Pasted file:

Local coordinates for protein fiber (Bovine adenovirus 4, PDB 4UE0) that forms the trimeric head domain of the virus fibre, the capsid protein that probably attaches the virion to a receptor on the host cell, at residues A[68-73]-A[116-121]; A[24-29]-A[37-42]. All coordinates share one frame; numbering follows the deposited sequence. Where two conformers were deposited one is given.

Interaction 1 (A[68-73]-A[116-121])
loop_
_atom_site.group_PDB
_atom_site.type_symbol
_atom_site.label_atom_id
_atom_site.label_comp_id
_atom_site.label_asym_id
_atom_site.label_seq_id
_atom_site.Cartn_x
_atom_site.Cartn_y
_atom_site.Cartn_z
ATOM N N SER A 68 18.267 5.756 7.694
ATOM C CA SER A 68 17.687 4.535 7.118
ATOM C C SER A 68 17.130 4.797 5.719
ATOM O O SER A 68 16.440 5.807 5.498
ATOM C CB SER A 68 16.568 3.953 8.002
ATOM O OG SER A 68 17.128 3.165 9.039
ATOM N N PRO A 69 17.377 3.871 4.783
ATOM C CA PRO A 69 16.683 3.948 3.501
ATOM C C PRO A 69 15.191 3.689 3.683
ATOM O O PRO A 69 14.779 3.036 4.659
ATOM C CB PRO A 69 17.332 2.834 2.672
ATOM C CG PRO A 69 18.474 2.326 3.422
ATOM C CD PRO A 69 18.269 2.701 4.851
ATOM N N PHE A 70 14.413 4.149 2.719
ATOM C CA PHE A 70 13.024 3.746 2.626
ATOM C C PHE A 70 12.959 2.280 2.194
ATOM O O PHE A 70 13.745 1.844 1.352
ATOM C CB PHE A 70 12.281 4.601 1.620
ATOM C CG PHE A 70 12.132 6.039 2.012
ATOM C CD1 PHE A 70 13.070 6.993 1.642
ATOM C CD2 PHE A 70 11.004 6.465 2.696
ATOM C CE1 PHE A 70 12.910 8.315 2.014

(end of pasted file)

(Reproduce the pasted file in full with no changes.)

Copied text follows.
Local coordinates for protein fiber (Bovine adenovirus 4, PDB 4UE0) that forms the trimeric head domain of the virus fibre, the capsid protein that probably attaches the virion to a receptor on the host cell, at residues A[68-73]-A[116-121]; A[24-29]-A[37-42]. All coordinates share one frame; numbering follows the deposited sequence. Where two conformers were deposited one is given.

Interaction 1 (A[68-73]-A[116-121])
loop_
_atom_site.group_PDB
_atom_site.type_symbol
_atom_site.label_atom_id
_atom_site.label_comp_id
_atom_site.label_asym_id
_atom_site.label_seq_id
_atom_site.Cartn_x
_atom_site.Cartn_y
_atom_site.Cartn_z
ATOM N N SER A 68 18.267 5.756 7.694
ATOM C CA SER A 68 17.687 4.535 7.118
ATOM C C SER A 68 17.130 4.797 5.719
ATOM O O SER A 68 16.440 5.807 5.498
ATOM C CB SER A 68 16.568 3.953 8.002
ATOM O OG SER A 68 17.128 3.165 9.039
ATOM N N PRO A 69 17.377 3.871 4.783
ATOM C CA PRO A 69 16.683 3.948 3.501
ATOM C C PRO A 69 15.191 3.689 3.683
ATOM O O PRO A 69 14.779 3.036 4.659
ATOM C CB PRO A 69 17.332 2.834 2.672
ATOM C CG PRO A 69 18.474 2.326 3.422
ATOM C CD PRO A 69 18.269 2.701 4.851
ATOM N N PHE A 70 14.413 4.149 2.719
ATOM C CA PHE A 70 13.024 3.746 2.626
ATOM C C PHE A 70 12.959 2.280 2.194
ATOM O O PHE A 70 13.745 1.844 1.352
ATOM C CB PHE A 70 12.281 4.601 1.620
ATOM C CG PHE A 70 12.132 6.039 2.012
ATOM C CD1 PHE A 70 13.070 6.993 1.642
ATOM C CD2 PHE A 70 11.004 6.465 2.696
ATOM C CE1 PHE A 70 12.910 8.315 2.014